Management of oral anticancer drugs: feasibility and patient approval of a specific monitoring program.


PubMedID: 25076232

Cirillo M, Lunardi G, Coati F, Ciccarelli L, Alestra S, Mariotto M, Micheloni B, Cassandrini PA, Inno A, Magarotto R, Nicodemo M, Picece V, Turazza M, Gori S, Venturini M. Management of oral anticancer drugs: feasibility and patient approval of a specific monitoring program. Tumori. 2014;100(3):243-8.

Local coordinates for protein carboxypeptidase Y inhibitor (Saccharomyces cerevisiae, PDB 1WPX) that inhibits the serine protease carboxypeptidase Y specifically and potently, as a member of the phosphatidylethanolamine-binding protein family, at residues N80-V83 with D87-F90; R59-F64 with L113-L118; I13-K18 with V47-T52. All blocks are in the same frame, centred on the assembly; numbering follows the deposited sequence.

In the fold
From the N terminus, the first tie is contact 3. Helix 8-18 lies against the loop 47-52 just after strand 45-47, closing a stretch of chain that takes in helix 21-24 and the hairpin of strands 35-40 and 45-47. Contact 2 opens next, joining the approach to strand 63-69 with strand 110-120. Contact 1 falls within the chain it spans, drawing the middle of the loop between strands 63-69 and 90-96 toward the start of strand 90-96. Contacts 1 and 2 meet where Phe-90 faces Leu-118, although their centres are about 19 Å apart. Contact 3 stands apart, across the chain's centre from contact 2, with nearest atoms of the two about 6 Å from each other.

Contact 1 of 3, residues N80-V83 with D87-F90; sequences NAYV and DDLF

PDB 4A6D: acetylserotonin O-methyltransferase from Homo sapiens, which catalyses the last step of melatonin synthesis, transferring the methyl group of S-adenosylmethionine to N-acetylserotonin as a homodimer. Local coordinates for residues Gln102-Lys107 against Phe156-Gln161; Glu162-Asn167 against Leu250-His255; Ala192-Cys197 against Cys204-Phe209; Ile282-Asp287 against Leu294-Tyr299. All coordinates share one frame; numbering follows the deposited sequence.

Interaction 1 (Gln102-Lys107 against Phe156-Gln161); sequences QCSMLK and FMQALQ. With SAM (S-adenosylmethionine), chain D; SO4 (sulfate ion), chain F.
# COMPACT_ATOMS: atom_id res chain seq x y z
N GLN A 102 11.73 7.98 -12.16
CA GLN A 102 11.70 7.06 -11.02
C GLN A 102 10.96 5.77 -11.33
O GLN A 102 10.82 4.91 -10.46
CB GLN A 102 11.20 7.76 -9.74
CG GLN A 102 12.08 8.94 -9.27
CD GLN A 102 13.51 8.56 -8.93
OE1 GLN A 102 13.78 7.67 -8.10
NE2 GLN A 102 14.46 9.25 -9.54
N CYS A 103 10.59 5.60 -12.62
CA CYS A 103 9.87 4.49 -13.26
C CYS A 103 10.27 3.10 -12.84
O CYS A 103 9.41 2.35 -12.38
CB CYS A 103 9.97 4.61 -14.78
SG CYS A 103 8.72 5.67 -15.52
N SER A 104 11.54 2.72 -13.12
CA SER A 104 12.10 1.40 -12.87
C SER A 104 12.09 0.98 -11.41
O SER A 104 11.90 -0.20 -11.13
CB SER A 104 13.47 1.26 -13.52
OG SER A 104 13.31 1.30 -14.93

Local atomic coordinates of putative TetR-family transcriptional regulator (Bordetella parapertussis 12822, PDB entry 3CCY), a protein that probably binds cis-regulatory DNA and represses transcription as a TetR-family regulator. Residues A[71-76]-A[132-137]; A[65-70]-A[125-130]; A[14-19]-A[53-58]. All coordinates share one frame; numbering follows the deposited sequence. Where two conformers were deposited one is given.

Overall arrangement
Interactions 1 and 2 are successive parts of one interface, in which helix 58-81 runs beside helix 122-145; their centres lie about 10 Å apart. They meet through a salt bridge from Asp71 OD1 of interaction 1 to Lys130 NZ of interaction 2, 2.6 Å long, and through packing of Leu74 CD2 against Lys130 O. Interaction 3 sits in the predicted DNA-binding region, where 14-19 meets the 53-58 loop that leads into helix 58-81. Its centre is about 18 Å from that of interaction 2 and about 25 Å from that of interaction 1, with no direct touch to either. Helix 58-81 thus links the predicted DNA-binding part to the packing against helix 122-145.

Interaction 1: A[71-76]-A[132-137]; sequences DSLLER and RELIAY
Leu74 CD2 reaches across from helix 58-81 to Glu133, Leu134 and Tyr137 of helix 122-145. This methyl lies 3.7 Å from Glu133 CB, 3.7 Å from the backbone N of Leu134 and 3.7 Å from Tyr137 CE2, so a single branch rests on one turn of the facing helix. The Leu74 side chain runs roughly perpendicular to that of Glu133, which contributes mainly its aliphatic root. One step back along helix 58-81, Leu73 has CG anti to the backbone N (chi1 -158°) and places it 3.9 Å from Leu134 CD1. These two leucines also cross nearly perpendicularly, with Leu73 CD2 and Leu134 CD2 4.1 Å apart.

Background. Oral anticancer drugs are an attractive treatment option, even if patient-focused education and specific nursing staff are needed to support home care intervention. Our aim was to assess the feasibility of a nurse monitoring program for patients taking oral chemotherapy, and to evaluate the patients' approval of the program. Methods. At the beginning of oral chemotherapy treatment, outpatients completed a specific form so that we could assess their comprehension of the information related to therapy. Nurses gave patients a diary to record drug intake and toxicity at home, and phone calls were planned to evaluate toxicity or modification of the treatment plan during the first and second cycles of therapy. Finally, patients were requested to complete a specific form to express their level of agreement with the program. Results. Eighty-one patients were included in the analysis. Nurse intervention at the beginning of therapy resulted in an increased proportion of patients having received correct information related to treatment, with a level of confidence rising to more than 90% for all items considered. One hundred ninety-one of 243 planned phone calls were made, corresponding to 78.6% of the planned activity. The diary proved a valid tool for patients and 144 of 153 diaries were completed at home (94%). Only 5 patients (6%) had unplanned hospital admission for toxicity, probably because of early intervention by nursing staff. Only 2 out of 63 patients expressed a negative opinion, while the remaining patients expressed their approval of the program. Conclusion. Our model proved practicable and accepted by patients, thus supporting the role of nurse intervention in training and monitoring patients receiving oral chemotherapy.